October 26, 2017
One in four (27 percent) women have been victims of sexism in the workplace and ageism, racism and homophobia continue to mar the working lives of minority groups claims new research. With high-profile reports of sexual harassment and assault in the entertainment industry dominating headlines, the Office Culture report, from Opinium Research, examined gender, race, age and sex biases that pervade modern UK working life and found that over 2.5 million women (20 percent) report being a victim of sexual harassment in the workplace, yet two thirds (67 percent) of women who have experienced this have not reported it to their company. Similarly, despite a perceived cultural improvement in race relations, only half (55 percent) of those subjected to racial discrimination have reported such incidents to somebody in their company. However, ageism is the least reported of all with almost three-quarters (72 percent) of incidents going unnoticed; of those that did report ageism, a quarter (25 percent) of cases were not acknowledged. Action taken on incidents of homophobia were also low; with over a third (43 percent) of cases not being dealt with after the acknowledgement.
Of those women who have reported harassment, a third (33 percent) say their cases were never acted upon by senior management, while a fifth (18 percent) were not even acknowledged. The lack of reported cases could perhaps be explained by the fact that 57 percent of women who have suffered sexual harassment in the workplace have felt intimidated by the way they have been spoken to at work.
The glass ceiling
Access to opportunities for women also appeared to be stifled, with 1 in 10 (12 percent) stating they that they had been denied a job or interview due to workplace sexism. Once in employment, less than half (48 percent) of women feel equal pay exists between the sexes in their company.
Opinium’s Multicultural Britain report revealed many ethnic minorities felt this glass ceiling too, with two-thirds (63 percent) feeling that professional roles were closed off to them. Further, there were professions that they felt were not available to them including roles in the police (18 percent), law (16 percent) and banking (15 percent) sectors.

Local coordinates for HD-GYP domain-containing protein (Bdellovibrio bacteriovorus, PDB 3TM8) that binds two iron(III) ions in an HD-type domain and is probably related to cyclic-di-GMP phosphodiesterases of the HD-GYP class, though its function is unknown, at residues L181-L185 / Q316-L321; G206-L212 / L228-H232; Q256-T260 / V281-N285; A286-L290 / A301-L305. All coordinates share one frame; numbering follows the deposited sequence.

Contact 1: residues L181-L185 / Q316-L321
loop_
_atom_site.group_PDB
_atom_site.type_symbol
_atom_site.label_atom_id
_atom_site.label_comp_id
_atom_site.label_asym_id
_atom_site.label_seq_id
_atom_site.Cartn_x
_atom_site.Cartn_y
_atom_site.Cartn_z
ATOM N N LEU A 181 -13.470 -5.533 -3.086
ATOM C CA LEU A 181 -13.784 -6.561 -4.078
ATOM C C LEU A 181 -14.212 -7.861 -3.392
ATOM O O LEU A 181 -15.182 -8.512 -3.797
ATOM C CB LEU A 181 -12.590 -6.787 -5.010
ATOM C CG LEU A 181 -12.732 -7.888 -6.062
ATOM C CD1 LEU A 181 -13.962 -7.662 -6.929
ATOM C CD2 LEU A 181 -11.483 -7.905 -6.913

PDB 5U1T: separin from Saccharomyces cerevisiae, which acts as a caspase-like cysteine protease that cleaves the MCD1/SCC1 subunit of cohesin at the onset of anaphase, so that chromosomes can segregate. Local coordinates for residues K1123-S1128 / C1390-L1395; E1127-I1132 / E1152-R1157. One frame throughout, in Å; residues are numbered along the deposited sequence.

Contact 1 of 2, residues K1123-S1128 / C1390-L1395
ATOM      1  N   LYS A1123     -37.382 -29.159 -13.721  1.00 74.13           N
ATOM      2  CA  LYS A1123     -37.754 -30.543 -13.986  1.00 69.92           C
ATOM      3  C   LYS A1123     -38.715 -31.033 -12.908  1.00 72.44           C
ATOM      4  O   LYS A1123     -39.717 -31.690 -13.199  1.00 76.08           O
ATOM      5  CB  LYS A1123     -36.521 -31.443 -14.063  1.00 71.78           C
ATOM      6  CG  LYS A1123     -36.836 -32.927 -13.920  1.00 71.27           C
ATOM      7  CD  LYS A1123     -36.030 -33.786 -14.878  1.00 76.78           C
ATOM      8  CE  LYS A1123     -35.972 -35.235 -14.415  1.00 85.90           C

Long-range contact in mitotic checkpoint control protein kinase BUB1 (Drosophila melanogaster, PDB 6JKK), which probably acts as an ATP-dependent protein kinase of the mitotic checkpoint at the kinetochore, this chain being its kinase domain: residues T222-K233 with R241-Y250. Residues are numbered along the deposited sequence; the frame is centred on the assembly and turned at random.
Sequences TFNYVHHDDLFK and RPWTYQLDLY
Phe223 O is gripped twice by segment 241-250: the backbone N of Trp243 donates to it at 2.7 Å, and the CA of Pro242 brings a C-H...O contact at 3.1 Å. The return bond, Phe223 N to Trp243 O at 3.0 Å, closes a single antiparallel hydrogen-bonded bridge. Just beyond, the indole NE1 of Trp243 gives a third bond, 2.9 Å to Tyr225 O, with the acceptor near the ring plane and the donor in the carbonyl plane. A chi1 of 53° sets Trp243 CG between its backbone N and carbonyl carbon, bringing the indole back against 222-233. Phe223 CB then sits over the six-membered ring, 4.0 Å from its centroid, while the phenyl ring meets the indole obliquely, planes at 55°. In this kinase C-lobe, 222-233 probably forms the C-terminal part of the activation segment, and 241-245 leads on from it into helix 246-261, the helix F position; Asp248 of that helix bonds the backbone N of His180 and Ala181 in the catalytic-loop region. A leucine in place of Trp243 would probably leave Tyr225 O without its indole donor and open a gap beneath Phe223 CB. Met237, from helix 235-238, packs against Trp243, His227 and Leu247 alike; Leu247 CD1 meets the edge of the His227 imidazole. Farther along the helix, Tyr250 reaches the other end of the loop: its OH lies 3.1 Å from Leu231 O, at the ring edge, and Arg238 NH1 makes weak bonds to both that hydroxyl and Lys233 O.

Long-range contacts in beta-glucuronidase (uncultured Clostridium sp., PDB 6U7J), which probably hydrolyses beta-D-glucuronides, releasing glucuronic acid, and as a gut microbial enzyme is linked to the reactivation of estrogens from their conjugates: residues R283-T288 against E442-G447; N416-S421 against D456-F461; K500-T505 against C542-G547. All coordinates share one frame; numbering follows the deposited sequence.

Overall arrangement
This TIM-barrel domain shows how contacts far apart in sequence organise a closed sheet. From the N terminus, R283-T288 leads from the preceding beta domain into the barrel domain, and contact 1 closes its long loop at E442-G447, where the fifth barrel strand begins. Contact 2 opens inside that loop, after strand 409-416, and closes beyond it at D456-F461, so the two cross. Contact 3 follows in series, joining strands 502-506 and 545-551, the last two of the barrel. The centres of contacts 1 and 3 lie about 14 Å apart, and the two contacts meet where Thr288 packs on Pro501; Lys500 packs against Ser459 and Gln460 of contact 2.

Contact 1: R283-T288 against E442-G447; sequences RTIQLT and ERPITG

A positive indication of change is that people felt discrimination at work has improved over the past decade, as the table below shows:
|DISCRIMINATION TYPE||ABOUT THE SAME||MORE FREQUENT||LESS FREQUENT|
|Sexism||22 percent||5 percent||32 percent|
|Racism||17 percent||8 percent||33 percent|
|Homophobia||15 percent||5 percent||38 percent|
|Disability discrimination||18 percent||4 percent||34 percent|
|Age discrimination||24 percent||10 percent||25 percent|
|Religious discrimination||19 percent||8 percent||25 percent|
|Sexual harassment||20 percent||6 percent||30 percent|
However, progress on ageism still needs to be made with 1 in 10 feeling discrimination has increased. Further, a quarter (24 percent) feel prejudices have not abated over the decade.
James Endersby, Managing Director of Opinium comments: “The UK has made great steps to ensure everyone has basic rights and freedoms, however our report highlights we have still have some way to go. The stark reality of sexual harassment in the workplace needs to be addressed to prevent such acts occurring in the future, but to also encourage those affected to come forward and have their voices heard.
“There also needs to be a significant attempt to tackle prejudicial workplace cultures; over a third (37 percent) of UK workers believe their fellow employees still hold discriminatory views but don’t voice them openly. Businesses should take a zero-tolerance stance to discrimination of any kind, but also encourage greater integration and debate if they are to effectively challenge these issues.”